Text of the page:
Stop throwing stones at other people’s houses when you live in a glass house, you pathetic racist idiot! lol.lol.lo

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    • 4 February 2012 09:57, by Logic

      At least South Sudan can consider the option of borrowing money from international markets, Khartoum (NCP) can’t even entertain the idea. And if Kiir is desperate, why is Bashir panicking and allegedly agreeing to sign an agreement he’s not happy with.

      PATHETIC "Master".lol.lol

      repondre message

      • 4 February 2012 10:20, by Darkangel

        Ha .. no actually it cant !

        Even the thiefs of this world, IMF, WB, Zionist banks arent stupid enough to lend a penny to this failing, still birth of a nation. 20 years of embargo and Sudan is still getting billion worth of investment from all over the world, except for those criminals i mentioned above.

        Good luck with that - scum.

        repondre message

      • 4 February 2012 16:14, by mohammed ali

        Logic, and how much the dollar in SS? Yes they can consider borrowing money from abroad, no doubt about that; but who will consider to give? and if he gives how much is the interest rate? It is not "allegedly"! who "alleged"? It is straightforward that he wants to sign the oil deal.Because it is in the best economic interest of his pple and because agreement will bring peace to both sides ..con

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        • 4 February 2012 16:29, by mohammed ali

          ..He said it clearly we will be affected , we will suffer but we will overcome it! Not deaf like your SPLA thugs not listening to moans of the starving, diseased,malnourished, abducted & enslaved childrens; deaf to the screams of the helpless women & mothers seen her children dying of hunger in her arms or snatched from her arms loosing her warm cuddle, abducted and enslaved; there families ...co

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          • 4 February 2012 16:35, by mohammed ali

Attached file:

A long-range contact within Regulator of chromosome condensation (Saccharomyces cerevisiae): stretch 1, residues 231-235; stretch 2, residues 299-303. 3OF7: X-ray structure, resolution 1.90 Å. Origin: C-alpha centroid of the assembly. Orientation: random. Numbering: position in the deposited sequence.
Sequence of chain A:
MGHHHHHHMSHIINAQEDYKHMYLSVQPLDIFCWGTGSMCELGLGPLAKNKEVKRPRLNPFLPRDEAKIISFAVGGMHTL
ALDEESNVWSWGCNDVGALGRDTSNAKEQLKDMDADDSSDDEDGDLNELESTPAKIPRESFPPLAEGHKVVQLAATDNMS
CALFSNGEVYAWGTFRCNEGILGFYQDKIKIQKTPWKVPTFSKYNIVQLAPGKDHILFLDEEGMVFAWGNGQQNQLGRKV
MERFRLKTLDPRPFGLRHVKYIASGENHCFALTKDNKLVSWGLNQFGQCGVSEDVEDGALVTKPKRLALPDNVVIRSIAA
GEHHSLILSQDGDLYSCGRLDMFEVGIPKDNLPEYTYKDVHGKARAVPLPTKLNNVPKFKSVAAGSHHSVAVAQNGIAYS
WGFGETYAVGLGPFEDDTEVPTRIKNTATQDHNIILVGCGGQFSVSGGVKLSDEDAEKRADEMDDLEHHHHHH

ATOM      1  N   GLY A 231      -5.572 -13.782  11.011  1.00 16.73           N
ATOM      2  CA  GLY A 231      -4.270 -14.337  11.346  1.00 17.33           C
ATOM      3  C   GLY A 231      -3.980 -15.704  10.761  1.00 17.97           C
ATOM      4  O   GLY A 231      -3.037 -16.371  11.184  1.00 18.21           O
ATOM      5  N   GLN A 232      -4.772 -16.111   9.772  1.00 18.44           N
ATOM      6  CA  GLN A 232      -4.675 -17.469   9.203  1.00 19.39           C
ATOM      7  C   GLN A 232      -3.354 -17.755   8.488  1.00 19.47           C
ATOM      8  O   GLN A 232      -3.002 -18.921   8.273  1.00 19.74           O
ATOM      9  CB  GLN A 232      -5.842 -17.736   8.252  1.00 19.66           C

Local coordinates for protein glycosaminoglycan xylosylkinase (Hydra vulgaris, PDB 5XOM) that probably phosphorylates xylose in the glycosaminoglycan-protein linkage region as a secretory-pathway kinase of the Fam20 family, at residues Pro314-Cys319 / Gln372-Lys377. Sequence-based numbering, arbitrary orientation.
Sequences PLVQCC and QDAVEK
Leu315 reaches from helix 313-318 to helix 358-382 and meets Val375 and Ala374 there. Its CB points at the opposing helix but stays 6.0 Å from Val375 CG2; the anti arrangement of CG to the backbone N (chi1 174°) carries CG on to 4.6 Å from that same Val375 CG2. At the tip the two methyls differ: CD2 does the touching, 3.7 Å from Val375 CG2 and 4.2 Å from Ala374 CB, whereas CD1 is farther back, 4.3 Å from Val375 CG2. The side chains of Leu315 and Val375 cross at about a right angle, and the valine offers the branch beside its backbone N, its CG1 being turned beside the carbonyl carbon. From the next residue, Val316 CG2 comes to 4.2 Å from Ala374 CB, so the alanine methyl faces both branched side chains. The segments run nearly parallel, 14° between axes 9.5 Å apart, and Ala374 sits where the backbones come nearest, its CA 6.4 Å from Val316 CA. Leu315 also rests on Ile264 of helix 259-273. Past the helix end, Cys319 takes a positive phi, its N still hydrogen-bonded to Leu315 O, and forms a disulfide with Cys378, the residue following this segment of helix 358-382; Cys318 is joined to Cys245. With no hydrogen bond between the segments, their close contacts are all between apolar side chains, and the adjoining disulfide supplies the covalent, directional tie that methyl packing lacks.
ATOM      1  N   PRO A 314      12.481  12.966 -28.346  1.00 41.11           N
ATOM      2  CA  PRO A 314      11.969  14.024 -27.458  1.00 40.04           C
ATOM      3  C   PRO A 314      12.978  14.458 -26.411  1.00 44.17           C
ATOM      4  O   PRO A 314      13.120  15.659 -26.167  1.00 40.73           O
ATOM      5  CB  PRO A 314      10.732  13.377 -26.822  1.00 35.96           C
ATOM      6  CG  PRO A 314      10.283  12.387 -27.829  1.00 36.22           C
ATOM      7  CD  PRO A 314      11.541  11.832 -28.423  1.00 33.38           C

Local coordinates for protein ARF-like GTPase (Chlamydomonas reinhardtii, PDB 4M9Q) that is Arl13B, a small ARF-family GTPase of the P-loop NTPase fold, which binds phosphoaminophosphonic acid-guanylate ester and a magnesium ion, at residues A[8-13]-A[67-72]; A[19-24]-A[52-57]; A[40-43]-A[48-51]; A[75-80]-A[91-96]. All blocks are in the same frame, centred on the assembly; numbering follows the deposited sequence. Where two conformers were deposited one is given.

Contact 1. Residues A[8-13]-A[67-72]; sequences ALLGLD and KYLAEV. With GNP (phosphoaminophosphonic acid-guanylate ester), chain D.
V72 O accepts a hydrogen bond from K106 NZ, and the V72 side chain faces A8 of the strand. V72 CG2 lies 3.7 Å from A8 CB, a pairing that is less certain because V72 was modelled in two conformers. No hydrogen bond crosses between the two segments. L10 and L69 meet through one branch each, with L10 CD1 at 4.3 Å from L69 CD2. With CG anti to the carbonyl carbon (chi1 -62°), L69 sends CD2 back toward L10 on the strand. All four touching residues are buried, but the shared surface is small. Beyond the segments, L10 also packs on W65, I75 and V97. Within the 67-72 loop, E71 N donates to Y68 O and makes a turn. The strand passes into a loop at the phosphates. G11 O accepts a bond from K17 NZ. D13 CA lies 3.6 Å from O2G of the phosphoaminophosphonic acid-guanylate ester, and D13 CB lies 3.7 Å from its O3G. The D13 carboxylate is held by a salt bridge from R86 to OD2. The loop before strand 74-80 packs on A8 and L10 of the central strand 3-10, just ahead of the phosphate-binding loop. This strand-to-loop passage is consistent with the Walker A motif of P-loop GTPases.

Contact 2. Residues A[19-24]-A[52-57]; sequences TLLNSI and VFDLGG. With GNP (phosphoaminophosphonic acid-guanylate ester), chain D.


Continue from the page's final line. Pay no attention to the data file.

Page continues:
..while their famillies are safe and secure getting the best education, best health care and living in the best villas and mansion in Australia with the looted billions of the poor, needy and marginalized southerners. May god help the poor pple of SS & only god will help them from those ruthless thugs.

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            • 5 February 2012 01:47, by Matiop Panchol

              Hahaha!! Stop pretending. If you are that concerning then you should start with those starving in the desert in the north. This time you eat your desert sand. Southerners will wait; they have done so before, instead of letting their resources go to some greedy thieves.

              repondre message

            • 6 February 2012 18:31, by south boy

              yeah mr mohamed or resool, please did you know the total amounts that your country steal in the hand of stupid arabs, please if you don’t know try to know please, your leaders use to beg by using the name of islam, what the islam? for me islam is false religion and it has No logic on it, please advice your people not steal money of our oil, this oil is ours, kept away from it.

              repondre message

        • 5 February 2012 05:03, by Elijah B. Elkan

          Mr. Ali, Khartoum had borrowed billions from many countries in the Middle East particular in name of Islam to fight south Sudan and Khartoum had failed conquer south Sudan. Mr. Ali south Sudan is gone dude! give it up. Khartoum need to pay back Saudi Arabia billions they borrowed and the world bank will not loan one cents to Khartoum imbeciles/inbreed who can not be trusted.

          repondre message

  • 4 February 2012 19:13, by alhassani

    i think selvakir is to some extent better than the crow doom(bagan) because he is not interested in fueling Sudan and what concerns him is his people. but, the crow doom will not rest till he blows the fires all over area.so, shutting down the oil production isn’t the right decision for the tow countries.

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    • 5 February 2012 02:16, by Matiop Panchol

      Haha-haha-haha. Hello, hOlLY Alhassani! Kiir cares more about his people than hellish Bashir son of a viper. You had better send him to The Hague to go spend the rest miserable life in the dungeon gnawing his teeth, for he is the real son of doom. He is destroying Sudan because he knows he will eventually be in prison.

      repondre message